The objective of this article is to describe best practices for creating Access Control Lists (ACLs) with your RV34x series router.
Applicable Devices | Firmware Version
Do you want more control over your network? Do you want to take extra steps to keep your network secure? If so, an Access Control List (ACL) might be just what you need.
An ACL consists of one or more Access Control Entries (ACEs) that collectively define the network traffic profile. This profile can then be referenced by Cisco software features such as traffic filtering, priority, or custom queueing. Each ACL includes an action element (permit or deny) and a filter element based on criteria such as source address, destination address, protocol, and protocol-specific parameters.
Based on the criteria that you entered, you can control certain traffic from entering and/or exiting a network. When a router receives a packet, it would examine the packet to determine whether to forward or drop the packet based on your access list.
Implementing this security level is based on different use cases considering particular network scenarios and security needs.
It is important to note that the router may automatically make an access list based on configurations on your router. In this case, you may see access lists that you cannot erase unless you change the router configurations.
Why use Access Lists
- In most cases, we use ACLs to provide a basic level of security for accessing our network. For example, if you don’t configure ACLs, by default all packets passing through the router could be allowed to all parts of our network.
- ACLs can allow one host, range of IP addresses or networks and prevent another host, range of IP addresses or networks from accessing the same area (host or network).
- By using ACLs, you can decide which types of traffic you forwarded or blocked at the router interfaces. For instance, you can permit Secure Shell (SSH) File Transfer Protocol (SFTP) traffic and at the same time block all Session Initiation Protocol (SIP) traffic.
When to use Access Lists
- You should configure ACLs in routers that are positioned between our internal network and an external network like the Internet.
- You can use ACLs to control traffic entering or going out of a specific part of our internal network.
- When you need to filter inbound traffic or outbound traffic, or both on an interface.
- You should define ACLs on a per-protocol basis to control traffic.
Best practices for configuring basic security with Access Lists
- Implement ACLs that allow only those protocols, ports, and IP addresses that deny everything else.
- Block incoming packets that claim to have the same destination and source address (land attack on the router itself).
- Turn on logging capability on ACLs to an internal (trusted) Syslog host.
- If you use Simple Network Management Protocol (SNMP) on the router, then you have to configure SNMP ACL and complex SNMP community string.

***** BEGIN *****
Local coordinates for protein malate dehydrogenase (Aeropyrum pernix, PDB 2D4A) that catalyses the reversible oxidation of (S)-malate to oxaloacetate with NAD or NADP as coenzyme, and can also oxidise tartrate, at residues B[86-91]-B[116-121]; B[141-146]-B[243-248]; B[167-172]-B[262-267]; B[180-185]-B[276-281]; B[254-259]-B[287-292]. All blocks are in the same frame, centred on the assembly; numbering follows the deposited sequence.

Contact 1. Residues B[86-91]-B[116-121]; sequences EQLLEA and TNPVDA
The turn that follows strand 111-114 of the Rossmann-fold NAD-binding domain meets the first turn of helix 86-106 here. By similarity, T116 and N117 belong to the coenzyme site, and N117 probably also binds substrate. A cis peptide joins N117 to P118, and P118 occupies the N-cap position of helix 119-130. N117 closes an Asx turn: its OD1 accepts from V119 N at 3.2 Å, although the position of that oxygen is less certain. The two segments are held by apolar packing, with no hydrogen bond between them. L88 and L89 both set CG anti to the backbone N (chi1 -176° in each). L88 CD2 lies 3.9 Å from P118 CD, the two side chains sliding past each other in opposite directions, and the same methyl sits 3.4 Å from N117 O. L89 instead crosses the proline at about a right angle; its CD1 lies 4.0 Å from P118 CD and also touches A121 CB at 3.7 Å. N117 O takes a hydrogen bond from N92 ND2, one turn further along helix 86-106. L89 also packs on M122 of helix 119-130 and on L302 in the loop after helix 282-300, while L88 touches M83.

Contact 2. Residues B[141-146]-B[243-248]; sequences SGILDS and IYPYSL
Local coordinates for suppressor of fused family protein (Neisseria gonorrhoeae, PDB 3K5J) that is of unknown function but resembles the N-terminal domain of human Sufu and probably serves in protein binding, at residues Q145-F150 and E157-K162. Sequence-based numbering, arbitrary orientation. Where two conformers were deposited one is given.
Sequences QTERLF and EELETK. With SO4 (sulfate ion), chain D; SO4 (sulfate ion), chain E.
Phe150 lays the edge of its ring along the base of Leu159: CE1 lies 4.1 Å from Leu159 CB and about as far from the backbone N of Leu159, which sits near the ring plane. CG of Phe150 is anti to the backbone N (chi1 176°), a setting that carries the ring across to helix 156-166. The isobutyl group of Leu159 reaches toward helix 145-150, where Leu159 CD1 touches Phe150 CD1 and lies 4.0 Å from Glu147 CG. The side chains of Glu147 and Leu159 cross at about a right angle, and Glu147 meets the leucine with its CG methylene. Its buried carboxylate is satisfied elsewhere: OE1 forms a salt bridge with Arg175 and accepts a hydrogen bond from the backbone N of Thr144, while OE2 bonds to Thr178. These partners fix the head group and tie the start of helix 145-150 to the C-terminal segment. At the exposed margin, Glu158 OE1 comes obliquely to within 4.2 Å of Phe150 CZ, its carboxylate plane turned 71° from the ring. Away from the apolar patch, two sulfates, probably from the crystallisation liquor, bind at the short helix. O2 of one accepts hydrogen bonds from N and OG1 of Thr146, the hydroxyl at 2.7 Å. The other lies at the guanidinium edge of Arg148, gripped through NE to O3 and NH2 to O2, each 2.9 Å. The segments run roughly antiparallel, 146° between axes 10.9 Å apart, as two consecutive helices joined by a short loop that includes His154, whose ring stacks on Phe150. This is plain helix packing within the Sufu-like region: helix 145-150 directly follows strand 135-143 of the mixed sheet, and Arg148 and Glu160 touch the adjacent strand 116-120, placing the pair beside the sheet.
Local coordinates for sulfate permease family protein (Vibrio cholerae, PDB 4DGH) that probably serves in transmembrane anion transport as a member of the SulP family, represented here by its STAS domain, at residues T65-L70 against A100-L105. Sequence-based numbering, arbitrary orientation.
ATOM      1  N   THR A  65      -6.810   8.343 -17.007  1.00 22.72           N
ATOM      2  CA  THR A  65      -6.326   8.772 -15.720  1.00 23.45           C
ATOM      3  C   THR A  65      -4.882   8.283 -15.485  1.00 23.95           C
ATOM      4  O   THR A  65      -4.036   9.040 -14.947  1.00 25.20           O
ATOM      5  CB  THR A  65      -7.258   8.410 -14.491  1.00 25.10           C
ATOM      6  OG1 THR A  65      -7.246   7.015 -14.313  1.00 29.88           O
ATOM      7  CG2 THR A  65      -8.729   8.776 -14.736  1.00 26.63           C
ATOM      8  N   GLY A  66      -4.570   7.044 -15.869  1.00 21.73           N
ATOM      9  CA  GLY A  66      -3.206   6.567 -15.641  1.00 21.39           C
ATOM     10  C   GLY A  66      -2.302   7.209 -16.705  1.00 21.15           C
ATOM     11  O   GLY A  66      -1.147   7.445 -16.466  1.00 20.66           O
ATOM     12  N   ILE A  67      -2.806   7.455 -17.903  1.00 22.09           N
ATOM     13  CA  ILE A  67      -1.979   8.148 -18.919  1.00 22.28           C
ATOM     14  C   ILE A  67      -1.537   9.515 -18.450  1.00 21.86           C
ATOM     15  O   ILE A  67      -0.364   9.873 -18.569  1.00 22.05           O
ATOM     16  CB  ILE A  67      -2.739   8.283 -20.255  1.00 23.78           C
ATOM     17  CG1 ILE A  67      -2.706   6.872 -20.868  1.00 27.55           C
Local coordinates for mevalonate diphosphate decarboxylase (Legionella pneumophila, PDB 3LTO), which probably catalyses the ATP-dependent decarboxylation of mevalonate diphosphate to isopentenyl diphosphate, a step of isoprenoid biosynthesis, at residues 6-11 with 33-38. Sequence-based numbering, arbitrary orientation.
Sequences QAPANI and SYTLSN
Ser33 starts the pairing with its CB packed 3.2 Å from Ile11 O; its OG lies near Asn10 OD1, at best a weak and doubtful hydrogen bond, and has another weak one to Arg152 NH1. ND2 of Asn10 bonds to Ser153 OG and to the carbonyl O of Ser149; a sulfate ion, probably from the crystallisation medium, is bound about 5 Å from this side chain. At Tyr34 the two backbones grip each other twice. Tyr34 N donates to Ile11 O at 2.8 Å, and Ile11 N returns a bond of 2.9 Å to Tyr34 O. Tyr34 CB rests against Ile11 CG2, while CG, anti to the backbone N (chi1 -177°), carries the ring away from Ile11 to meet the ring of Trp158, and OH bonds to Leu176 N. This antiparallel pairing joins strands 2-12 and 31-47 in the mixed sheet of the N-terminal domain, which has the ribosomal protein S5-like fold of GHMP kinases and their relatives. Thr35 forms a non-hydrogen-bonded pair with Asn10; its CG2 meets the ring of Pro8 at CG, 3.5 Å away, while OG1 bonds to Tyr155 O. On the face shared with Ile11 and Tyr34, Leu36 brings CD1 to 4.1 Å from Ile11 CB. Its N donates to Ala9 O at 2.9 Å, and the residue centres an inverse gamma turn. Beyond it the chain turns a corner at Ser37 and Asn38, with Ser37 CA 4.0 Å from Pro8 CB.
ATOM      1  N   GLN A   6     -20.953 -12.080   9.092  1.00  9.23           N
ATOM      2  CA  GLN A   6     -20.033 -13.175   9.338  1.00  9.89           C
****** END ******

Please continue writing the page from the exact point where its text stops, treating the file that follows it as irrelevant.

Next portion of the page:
- Allow only internal addresses to enter the router from the internal interfaces and allow only traffic destined for internal addresses to enter the router from the outside (external interfaces).
- Block multicast if not used.
- Block some Internet Control Message Protocol (ICMP) message types (redirect, echo).
- Always consider the order in which you enter the ACLs. For example, when the router is deciding whether to forward or block a packet, it tests the packet against each ACL statement in the order in which the ACLs were created.
Access List implementation in Cisco RV34x series routers
Example Network Topology
In this scenario, we’ll replicate this network diagram, where we have an RV345P router and two different VLAN interfaces. We have a PC in VLAN 1 and in VLAN2, and we also have a server in VLAN 1. Inter-VLAN routing is enabled, so VLAN 1 and VLAN 2 users are able to communicate with each other. Now we are going to apply the access rule to restrict the communication between the VLAN 2 user toward this server in VLAN 1.
Log in to the Web User Interface (UI) of the router using the credentials you have configured.
To configure the ACL, navigate to Firewall > Access Rules and click on the plus icon to add a new rule.
Configure the Access Rules parameters. Apply ACL to restrict the server (IPv4: 192.168.1.10/24) access from VLAN2 users. For this scenario, the parameters will be as follows:
- Rule Status: Enable
- Action: Deny
- Services: All Traffic
- Log: True
- Source Interface: VLAN2
- Source Address: Any
- Destination Interface: VLAN1
- Destination Address: Single IP 192.168.1.10
- Schedule Name: Anytime
In this example, we denied access from any devices from VLAN2 to the server and then permitting access to the other devices on in VLAN1. Your needs may vary.
The Access Rules list will show as follows:
To verify the service, open the command prompt. On Windows platforms, this can be achieved by clicking the Windows button and then typing cmd in the lower left-hand search box on the computer and select Command Prompt from the menu.
Enter the following commands:
- On PC (192.168.3.173) in VLAN2, ping the server (IP: 192.168.1.10). You will get a Request timed out notification which means communication is not allowed.
- On PC (192.168.3.173) in VLAN2, ping the other PC (192.168.1.109) in VLAN1. You will get a successful reply.
You have seen the necessary steps to configure the Access rule on a Cisco RV34x series router. Now you can apply that to create an Access Rule in your network that will fit your needs!